Tuesday, December 19, 2006

this is about ten coconuts and two wheels of cheese

Last night I watched Mutiny on the Bounty, the old one with Charles Laughton and Clark Gable from 1935, all high-waisted pants.

I like that Clark Gable wasn't some testosterone-muscled freak, the way male movie stars are expected to be today.

I developed a small and fleeting crush on the actor who played the earnest, wholesome and easy-going Roger Byam. As it turns out, that was a fellow with the improbable name of Franchot Tone, who in real life was a chain smoker who married three or four times, including once to Joan Crawford, for heaven's sake.

Also, Charles Laughton as Captain Bligh looks a lot like the sister of someone I knew. She had the same always-downturned mouth. Like Bligh (in this version of the movie), she had a bone to pick with just about everyone, and would interpret anything anyone said in the worst possible light. Sometimes she was fun and had a wacky sense of humour, but overall she just took everything too darned seriously. For example, I once greeted her warmly and told her she looked good (she was dressed nicely for some event or another), and she snapped, "You're so obsessed with these Western standards of superficial appearance!" (Seriously, if you knew how I dressed, you would really find this extra funny.)

A few things to note about the production:
  1. When Bligh orders a sailor keelhauled, there is this really creepy low-tech image flashed on the screen of an almost featureless doll being dragged through some murky fluid. I paused and replayed it a few times and couldn't make head or tail of it.

  2. When Clark Gable as Christian Fletcher kisses the Tahitian woman he would later "take as his wife", they briefly superimpose a sunset, and then on the second kiss, wind-swept palm trees. I guess kisses are sometimes like that.

  3. In the DVD version, there is a special feature - a 1935 short about Pitcairn Island "An Oddity". No fucking kidding.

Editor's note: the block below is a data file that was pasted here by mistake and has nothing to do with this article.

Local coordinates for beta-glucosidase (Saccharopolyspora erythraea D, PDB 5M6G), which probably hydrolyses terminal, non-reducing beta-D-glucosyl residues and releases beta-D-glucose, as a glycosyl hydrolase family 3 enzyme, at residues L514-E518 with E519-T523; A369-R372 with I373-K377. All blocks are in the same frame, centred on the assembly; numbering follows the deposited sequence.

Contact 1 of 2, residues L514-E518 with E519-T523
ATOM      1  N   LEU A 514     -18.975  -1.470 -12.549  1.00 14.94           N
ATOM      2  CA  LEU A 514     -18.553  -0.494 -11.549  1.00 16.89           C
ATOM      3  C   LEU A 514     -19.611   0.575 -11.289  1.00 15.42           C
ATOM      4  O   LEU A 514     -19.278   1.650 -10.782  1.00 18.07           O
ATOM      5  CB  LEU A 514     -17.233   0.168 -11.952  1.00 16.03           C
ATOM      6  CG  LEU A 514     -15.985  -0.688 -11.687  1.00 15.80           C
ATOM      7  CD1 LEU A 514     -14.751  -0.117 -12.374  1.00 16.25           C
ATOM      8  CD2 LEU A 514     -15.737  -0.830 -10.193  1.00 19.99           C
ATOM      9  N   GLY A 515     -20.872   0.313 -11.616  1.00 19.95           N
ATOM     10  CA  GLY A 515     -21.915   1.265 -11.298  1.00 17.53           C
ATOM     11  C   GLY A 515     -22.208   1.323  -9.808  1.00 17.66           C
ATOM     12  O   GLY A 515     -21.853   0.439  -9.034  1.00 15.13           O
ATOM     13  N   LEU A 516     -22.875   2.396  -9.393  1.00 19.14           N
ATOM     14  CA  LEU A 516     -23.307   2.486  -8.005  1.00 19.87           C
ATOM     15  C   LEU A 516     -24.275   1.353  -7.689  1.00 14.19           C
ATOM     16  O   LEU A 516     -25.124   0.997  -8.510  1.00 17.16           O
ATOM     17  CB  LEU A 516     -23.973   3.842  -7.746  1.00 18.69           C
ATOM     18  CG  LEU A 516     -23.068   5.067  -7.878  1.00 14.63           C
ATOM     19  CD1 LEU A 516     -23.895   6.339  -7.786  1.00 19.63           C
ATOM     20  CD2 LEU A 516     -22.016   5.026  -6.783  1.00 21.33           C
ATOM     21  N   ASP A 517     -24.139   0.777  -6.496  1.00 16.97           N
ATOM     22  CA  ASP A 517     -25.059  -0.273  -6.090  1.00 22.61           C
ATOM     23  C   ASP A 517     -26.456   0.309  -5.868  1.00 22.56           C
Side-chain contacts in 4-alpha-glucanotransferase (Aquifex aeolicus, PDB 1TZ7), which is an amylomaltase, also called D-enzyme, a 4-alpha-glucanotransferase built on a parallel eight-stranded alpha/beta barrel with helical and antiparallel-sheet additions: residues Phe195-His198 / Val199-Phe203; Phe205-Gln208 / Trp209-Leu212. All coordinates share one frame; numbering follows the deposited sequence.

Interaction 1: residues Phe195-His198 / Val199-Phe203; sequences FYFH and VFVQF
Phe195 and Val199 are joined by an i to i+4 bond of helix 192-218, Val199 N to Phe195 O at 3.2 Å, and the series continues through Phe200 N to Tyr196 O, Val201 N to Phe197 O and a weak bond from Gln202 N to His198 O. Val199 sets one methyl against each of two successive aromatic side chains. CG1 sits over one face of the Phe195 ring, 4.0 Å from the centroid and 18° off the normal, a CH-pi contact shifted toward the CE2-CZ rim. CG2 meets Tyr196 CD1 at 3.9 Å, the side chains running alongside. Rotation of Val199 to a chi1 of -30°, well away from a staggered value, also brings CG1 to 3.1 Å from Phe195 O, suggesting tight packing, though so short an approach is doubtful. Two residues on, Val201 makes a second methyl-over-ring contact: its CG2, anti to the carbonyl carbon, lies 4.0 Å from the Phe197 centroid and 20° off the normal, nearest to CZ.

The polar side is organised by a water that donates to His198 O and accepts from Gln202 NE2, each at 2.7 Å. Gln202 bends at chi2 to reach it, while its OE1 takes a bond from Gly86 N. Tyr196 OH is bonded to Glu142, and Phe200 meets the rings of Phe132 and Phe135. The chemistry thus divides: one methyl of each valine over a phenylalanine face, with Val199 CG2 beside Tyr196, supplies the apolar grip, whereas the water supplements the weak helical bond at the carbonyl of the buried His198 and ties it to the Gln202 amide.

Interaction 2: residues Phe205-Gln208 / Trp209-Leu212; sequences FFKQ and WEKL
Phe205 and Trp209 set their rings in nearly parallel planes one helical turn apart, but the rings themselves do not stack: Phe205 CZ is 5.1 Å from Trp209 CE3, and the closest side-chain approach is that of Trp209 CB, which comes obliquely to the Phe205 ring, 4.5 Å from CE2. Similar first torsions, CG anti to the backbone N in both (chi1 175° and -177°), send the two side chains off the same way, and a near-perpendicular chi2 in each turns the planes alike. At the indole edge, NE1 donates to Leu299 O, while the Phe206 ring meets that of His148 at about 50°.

4. I think Laughton was wearing prosthetic eyebrows.


At December 20, 2006 9:19 a.m., Anonymous blackbeltbarrister said...

Clark Gable was extremely handsome but I can never look at him without thinking of how he apparently had ferociously bad breath because he had false teeth he would never clean and he smoked and drank heavily. Vivien Leigh had to give it her all in Gone With the Wind during those romantic scenes.

I actually attended a lecture about Pitcairn Island a month ago because a former judge of the High Court of New Zealand is a visiting fellow at my college and he was one of the judges presiding over the sexual abuse trial involving the Pitcairn people. There's only about forty people living on the island, descendants of the Mutiny's crew and Polynesians, and sadly but unsurprisingly, the men of the community have been seeing fit to 'educate' the girls as to a woman's duties for the last fifty years or so. Apparently they've had to build a jail on the island to hold the accused but it's actually the best accommodation there, with indoor toilets and everything.

At December 20, 2006 11:26 a.m., Blogger Gloria said...

Laughton as Bligh always reminded me the mother superior of the nun's school where I studied in my childhood. She was extremely thin and humourless, had that downturned mouth and could be a real b*tch... in fact, Bligh at her side would seem Mother Theresa.

You're right about the eyebrows: they weren't Laughton's own, but usually actors have some make-up when playing a role. The historical William Bligh actually had bushy eyebrows and so had Frank Lloyd, the film director... so Laughton was either being physically accurate or pulling a sly joke on the director.

Incidentally, Laughton was wearing a wig as well: he had shaved his head a few months earlier while trying the role of Micawber in "David Copperfield" (which was finally played by WC Fields). By the time he was working in "Mutiny on the Bounty" his hair had grown a bit, but his crew cut probably wasn't considered right for the character by the make-up boys.

At December 20, 2006 1:12 p.m., Blogger Slinger said...

Interesting fact about this film:
The only film in Oscar history that had three nominees for Best Actor: Clark Gable, Charles Laughton, and Franchot Tone. They all lost to Victor McLaglen for The Informer (1935), the only nominee not in this film.


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